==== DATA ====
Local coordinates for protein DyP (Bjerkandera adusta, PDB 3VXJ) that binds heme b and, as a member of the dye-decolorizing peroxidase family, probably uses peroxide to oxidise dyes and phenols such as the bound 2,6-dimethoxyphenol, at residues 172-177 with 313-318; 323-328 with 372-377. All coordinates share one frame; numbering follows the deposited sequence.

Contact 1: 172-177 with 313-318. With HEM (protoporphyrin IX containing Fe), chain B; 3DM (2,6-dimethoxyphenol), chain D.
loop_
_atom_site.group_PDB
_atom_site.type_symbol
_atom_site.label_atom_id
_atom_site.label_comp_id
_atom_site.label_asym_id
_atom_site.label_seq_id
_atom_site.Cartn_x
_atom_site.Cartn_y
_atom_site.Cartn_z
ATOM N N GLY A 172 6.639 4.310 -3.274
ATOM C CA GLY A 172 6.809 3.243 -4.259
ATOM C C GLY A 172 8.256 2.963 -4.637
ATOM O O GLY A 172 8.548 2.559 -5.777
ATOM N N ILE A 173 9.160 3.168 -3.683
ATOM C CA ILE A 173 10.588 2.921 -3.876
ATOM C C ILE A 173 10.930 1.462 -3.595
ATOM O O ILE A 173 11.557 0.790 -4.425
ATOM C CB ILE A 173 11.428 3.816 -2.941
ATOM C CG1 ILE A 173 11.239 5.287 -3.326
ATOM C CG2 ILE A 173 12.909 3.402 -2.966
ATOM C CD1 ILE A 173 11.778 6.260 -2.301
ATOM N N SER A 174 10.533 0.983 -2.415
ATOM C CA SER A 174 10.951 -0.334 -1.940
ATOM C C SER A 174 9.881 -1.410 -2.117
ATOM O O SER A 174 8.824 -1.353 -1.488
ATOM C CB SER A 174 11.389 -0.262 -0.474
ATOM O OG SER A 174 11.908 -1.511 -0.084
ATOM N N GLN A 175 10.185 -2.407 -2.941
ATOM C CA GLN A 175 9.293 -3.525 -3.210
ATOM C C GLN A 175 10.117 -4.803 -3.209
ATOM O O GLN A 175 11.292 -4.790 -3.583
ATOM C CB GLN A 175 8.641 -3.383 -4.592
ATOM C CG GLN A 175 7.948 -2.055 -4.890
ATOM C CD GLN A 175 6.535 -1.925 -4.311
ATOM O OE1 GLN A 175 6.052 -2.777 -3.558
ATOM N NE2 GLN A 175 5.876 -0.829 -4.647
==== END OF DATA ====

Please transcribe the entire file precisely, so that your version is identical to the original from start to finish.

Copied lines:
Local coordinates for protein DyP (Bjerkandera adusta, PDB 3VXJ) that binds heme b and, as a member of the dye-decolorizing peroxidase family, probably uses peroxide to oxidise dyes and phenols such as the bound 2,6-dimethoxyphenol, at residues 172-177 with 313-318; 323-328 with 372-377. All coordinates share one frame; numbering follows the deposited sequence.

Contact 1: 172-177 with 313-318. With HEM (protoporphyrin IX containing Fe), chain B; 3DM (2,6-dimethoxyphenol), chain D.
loop_
_atom_site.group_PDB
_atom_site.type_symbol
_atom_site.label_atom_id
_atom_site.label_comp_id
_atom_site.label_asym_id
_atom_site.label_seq_id
_atom_site.Cartn_x
_atom_site.Cartn_y
_atom_site.Cartn_z
ATOM N N GLY A 172 6.639 4.310 -3.274
ATOM C CA GLY A 172 6.809 3.243 -4.259
ATOM C C GLY A 172 8.256 2.963 -4.637
ATOM O O GLY A 172 8.548 2.559 -5.777
ATOM N N ILE A 173 9.160 3.168 -3.683
ATOM C CA ILE A 173 10.588 2.921 -3.876
ATOM C C ILE A 173 10.930 1.462 -3.595
ATOM O O ILE A 173 11.557 0.790 -4.425
ATOM C CB ILE A 173 11.428 3.816 -2.941
ATOM C CG1 ILE A 173 11.239 5.287 -3.326
ATOM C CG2 ILE A 173 12.909 3.402 -2.966
ATOM C CD1 ILE A 173 11.778 6.260 -2.301
ATOM N N SER A 174 10.533 0.983 -2.415
ATOM C CA SER A 174 10.951 -0.334 -1.940
ATOM C C SER A 174 9.881 -1.410 -2.117
ATOM O O SER A 174 8.824 -1.353 -1.488
ATOM C CB SER A 174 11.389 -0.262 -0.474
ATOM O OG SER A 174 11.908 -1.511 -0.084
ATOM N N GLN A 175 10.185 -2.407 -2.941
ATOM C CA GLN A 175 9.293 -3.525 -3.210
ATOM C C GLN A 175 10.117 -4.803 -3.209
ATOM O O GLN A 175 11.292 -4.790 -3.583
ATOM C CB GLN A 175 8.641 -3.383 -4.592
ATOM C CG GLN A 175 7.948 -2.055 -4.890
ATOM C CD GLN A 175 6.535 -1.925 -4.311
ATOM O OE1 GLN A 175 6.052 -2.777 -3.558
ATOM N NE2 GLN A 175 5.876 -0.829 -4.647